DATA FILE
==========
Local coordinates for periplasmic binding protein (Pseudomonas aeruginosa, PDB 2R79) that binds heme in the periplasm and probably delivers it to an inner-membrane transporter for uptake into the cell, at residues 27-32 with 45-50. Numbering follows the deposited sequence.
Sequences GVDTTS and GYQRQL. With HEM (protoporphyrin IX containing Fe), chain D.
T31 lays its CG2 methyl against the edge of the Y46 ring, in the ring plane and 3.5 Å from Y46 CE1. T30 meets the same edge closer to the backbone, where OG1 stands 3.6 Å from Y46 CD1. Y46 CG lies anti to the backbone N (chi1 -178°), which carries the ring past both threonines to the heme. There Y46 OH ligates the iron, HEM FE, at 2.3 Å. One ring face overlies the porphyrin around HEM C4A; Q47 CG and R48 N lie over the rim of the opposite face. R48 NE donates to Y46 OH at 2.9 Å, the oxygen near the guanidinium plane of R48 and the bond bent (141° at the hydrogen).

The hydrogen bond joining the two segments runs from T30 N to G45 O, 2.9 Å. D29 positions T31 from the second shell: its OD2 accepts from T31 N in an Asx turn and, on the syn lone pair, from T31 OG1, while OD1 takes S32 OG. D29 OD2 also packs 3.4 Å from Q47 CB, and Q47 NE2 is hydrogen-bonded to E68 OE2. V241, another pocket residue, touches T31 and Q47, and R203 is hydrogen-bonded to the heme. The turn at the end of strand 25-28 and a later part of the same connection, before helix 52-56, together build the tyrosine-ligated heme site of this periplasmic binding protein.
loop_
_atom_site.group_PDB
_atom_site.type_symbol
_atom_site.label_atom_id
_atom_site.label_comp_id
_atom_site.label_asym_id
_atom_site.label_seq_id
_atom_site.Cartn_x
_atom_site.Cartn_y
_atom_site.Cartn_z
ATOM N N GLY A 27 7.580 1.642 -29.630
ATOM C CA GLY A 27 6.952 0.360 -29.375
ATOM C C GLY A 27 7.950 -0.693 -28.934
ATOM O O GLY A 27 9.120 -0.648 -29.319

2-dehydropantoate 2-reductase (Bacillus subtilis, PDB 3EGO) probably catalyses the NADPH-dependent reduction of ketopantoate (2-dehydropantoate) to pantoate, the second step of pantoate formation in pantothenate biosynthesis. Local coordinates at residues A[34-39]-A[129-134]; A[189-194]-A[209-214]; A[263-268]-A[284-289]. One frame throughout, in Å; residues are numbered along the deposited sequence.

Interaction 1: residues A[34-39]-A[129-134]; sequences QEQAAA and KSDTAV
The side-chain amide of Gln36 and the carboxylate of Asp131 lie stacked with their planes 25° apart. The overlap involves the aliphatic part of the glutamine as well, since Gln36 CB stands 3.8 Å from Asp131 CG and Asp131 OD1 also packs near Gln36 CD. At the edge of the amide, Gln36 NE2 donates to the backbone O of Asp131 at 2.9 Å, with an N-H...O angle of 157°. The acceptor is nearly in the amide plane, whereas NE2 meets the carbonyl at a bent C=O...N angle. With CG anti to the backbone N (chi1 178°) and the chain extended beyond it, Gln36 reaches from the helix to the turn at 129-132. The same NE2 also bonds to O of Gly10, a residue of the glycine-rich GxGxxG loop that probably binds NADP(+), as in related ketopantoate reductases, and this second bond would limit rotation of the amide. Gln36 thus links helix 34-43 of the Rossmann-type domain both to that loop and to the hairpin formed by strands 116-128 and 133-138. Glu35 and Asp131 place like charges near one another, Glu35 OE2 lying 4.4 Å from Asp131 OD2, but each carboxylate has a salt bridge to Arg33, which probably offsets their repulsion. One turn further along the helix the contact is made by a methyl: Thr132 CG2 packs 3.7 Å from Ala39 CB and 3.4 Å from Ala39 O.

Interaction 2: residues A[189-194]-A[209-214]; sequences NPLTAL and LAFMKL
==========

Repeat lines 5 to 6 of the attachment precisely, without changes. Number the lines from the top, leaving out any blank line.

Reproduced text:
loop_
_atom_site.group_PDB